PMCCPMCCPMCC

Search tips
Search criteria 

Advanced

 
Logo of crgKargerHomeAlertsResourcesThis articleJournal Home
 
Case Rep Gastroenterol. 2010 May-Aug; 4(2): 153–157.
Published online 2010 May 12. doi:  10.1159/000314230
PMCID: PMC2929408

Therapy Adherence in Crohn's Disease: An Adult Case Study

Abstract

Patients with Crohn's disease require long-term therapy and physician follow-up to treat symptoms, minimize complications of the disease, and address side effects that may occur due to therapeutic interventions. Once stabilized, it is not unusual for patients to question the need for continued therapy. This may be related to various factors including poor disease awareness, lack of adequate communication between the physician and the patient, not wanting to take medications chronically, and/or financial issues among a host of other possibilities. However, nonadherence can have a serious impact on morbidity and mortality in patients with Crohn's disease. This case illustrates the management and stabilization of a patient with active Crohn's disease and the use of diagnostic serological testing to aid in disease risk assessment and treatment guidance.

Key Words: Crohn's disease, Diagnosis, Adherence, Serologic biomarkers, Case study

Introduction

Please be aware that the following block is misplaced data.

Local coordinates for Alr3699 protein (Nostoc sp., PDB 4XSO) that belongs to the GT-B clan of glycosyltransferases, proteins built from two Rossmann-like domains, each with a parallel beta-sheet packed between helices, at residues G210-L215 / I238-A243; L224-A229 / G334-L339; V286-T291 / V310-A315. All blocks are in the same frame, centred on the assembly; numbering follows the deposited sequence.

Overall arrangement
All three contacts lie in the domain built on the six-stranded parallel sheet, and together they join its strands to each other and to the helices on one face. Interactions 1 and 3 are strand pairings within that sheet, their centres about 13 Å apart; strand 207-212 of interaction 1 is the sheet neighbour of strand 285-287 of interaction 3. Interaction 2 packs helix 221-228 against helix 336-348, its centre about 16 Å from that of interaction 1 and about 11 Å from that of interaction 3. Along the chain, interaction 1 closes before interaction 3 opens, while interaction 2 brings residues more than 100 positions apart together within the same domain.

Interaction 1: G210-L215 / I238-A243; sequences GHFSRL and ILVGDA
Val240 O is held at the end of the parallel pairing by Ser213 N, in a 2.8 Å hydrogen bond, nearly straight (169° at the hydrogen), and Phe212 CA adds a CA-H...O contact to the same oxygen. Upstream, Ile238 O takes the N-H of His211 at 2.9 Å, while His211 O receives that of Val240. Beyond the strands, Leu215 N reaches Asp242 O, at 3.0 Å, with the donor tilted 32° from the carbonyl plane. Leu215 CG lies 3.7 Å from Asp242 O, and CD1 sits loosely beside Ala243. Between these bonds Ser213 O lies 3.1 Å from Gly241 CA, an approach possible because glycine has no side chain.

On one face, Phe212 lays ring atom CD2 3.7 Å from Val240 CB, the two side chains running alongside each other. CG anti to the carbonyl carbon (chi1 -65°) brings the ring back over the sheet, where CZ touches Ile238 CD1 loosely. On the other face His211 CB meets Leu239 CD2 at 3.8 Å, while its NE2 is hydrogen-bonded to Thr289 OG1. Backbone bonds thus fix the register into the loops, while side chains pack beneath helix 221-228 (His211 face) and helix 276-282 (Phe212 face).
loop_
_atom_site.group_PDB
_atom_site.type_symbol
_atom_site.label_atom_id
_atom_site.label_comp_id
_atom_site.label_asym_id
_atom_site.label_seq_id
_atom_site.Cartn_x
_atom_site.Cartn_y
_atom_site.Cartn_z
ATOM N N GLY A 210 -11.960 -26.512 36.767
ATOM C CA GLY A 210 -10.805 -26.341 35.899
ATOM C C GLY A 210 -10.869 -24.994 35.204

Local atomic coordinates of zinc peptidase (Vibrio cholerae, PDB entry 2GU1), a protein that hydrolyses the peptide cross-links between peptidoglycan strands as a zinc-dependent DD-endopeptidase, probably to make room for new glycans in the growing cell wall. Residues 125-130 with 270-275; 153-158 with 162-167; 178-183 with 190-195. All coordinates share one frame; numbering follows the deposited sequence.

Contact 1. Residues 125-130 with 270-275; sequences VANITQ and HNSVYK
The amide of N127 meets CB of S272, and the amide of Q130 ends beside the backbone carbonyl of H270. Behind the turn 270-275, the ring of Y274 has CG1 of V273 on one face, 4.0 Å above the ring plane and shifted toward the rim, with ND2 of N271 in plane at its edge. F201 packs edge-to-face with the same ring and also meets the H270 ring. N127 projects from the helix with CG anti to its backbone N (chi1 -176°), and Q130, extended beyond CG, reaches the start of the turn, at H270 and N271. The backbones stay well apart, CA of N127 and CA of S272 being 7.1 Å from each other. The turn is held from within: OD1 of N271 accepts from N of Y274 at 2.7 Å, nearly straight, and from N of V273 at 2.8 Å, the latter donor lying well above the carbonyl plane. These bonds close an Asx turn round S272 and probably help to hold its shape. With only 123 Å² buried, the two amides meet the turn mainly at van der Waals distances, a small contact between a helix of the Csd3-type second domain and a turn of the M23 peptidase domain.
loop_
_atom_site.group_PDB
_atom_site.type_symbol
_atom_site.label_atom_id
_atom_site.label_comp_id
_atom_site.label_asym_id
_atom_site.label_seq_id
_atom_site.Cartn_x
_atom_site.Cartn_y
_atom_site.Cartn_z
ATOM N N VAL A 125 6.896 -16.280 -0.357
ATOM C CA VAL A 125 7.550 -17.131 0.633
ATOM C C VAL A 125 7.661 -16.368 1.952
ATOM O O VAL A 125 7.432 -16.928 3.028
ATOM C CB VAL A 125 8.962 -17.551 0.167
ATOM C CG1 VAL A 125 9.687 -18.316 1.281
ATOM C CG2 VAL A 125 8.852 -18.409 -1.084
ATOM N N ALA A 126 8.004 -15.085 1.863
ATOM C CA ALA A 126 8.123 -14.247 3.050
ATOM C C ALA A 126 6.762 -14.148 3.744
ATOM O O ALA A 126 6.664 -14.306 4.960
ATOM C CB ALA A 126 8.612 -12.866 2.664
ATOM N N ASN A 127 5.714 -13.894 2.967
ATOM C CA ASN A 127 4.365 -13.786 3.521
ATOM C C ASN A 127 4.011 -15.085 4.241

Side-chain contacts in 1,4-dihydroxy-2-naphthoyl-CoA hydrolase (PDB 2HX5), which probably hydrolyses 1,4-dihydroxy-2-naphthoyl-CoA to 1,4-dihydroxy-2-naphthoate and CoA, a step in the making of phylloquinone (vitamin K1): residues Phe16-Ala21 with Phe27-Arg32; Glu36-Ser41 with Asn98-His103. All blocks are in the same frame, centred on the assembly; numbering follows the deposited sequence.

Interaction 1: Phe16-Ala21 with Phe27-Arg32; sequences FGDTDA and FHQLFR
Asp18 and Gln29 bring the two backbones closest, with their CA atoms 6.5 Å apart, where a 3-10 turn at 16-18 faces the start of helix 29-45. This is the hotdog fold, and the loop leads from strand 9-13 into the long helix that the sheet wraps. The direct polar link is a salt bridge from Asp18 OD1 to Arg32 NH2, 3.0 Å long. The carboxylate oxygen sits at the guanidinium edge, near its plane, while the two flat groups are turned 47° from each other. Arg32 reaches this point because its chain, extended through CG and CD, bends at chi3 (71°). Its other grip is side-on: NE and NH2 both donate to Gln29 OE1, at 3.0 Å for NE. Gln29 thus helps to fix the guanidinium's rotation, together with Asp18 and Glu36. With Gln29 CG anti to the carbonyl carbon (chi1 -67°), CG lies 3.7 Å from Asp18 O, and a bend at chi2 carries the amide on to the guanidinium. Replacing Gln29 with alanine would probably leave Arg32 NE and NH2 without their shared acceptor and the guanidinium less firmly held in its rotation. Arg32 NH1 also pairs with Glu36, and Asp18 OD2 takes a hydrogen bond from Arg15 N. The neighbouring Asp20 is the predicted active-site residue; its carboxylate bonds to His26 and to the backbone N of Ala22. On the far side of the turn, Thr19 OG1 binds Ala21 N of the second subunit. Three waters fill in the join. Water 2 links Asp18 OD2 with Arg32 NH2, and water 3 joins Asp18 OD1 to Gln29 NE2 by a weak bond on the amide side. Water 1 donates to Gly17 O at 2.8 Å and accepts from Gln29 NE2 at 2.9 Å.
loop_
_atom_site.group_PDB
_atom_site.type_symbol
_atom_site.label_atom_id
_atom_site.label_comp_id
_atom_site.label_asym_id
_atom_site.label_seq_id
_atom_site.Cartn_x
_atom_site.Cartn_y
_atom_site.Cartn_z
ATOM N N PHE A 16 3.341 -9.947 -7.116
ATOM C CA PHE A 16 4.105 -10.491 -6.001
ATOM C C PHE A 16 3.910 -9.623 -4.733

In the absence of ‘curative’ treatment options, patients with Crohn's disease require continuous therapeutic management and monitoring by a physician [1]. Therapeutic choices depend on location of inflammatory lesions, severity of disease, and complications [1]. Treatment goals for Crohn's disease, like those for many other chronic diseases, include eradication of disease-related symptoms and restoration of the patient's quality of life while minimizing complications or therapy-related toxicities [1]. Success depends in part on patient adherence to the therapeutic regimen, which is influenced by many factors including the physician-patient relationship, disease awareness, effectiveness of the prescribed regimen, and adverse events associated with treatment.

Patients often doubt the severity of their Crohn's disease [2] and, therefore, empirical evidence of their disease and an objective measurement of disease severity can be a powerful tool to motivate adherence, especially after symptoms improve. The case presented here was chosen to illustrate the importance of ongoing therapy to a positive outcome based on objective diagnostic findings and patient education.

Case Report

A 21-year-old man was admitted to the emergency department of a hospital in December 2007 complaining of nausea/vomiting and periumbilical pain. Computed tomography of the abdomen/pelvis revealed ileal thickening and a small bowel obstruction. The differential diagnosis was infectious enteritis versus Crohn's disease. The patient was admitted to the hospital and treated with nasogastric suction, intravenous fluids, and antibiotics. He subsequently improved and was discharged.